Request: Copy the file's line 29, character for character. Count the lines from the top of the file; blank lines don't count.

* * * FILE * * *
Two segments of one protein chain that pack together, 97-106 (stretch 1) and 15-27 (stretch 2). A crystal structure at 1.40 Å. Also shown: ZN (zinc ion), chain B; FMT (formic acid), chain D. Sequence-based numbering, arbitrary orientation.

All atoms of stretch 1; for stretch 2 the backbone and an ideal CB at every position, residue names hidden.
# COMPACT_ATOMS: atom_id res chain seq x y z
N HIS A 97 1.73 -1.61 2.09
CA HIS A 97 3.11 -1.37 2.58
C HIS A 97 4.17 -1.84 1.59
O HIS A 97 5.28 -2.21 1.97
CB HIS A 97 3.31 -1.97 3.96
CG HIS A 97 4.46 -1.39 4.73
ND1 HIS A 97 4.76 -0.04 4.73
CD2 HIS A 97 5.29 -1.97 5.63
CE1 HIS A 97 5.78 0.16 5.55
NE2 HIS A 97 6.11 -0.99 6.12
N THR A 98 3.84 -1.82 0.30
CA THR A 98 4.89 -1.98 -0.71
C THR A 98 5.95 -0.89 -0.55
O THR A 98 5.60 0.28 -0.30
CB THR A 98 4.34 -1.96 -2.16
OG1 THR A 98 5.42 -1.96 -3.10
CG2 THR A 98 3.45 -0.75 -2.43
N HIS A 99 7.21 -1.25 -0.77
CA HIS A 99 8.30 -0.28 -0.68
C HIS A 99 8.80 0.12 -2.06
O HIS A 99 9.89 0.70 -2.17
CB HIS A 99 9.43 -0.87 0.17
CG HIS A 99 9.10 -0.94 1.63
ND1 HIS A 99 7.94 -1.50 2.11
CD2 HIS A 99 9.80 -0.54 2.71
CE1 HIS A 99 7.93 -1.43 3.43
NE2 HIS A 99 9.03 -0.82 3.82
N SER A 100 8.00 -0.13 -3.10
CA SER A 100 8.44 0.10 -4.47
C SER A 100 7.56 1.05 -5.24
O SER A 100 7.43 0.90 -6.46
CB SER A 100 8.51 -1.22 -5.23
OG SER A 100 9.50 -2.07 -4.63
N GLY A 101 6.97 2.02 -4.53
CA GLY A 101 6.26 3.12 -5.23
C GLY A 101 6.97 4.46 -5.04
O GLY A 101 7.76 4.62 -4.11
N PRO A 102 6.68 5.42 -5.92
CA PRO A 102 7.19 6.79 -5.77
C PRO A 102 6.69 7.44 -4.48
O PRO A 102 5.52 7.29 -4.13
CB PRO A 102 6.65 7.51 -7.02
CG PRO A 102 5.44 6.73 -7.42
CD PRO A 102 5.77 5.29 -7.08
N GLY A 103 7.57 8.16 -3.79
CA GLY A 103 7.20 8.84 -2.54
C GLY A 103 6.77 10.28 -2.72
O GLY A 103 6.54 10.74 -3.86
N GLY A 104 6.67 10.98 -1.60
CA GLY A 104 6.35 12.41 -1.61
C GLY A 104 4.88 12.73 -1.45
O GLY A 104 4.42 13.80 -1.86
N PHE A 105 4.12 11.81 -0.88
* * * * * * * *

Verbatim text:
CE1 HIS A 99 7.93 -1.43 3.43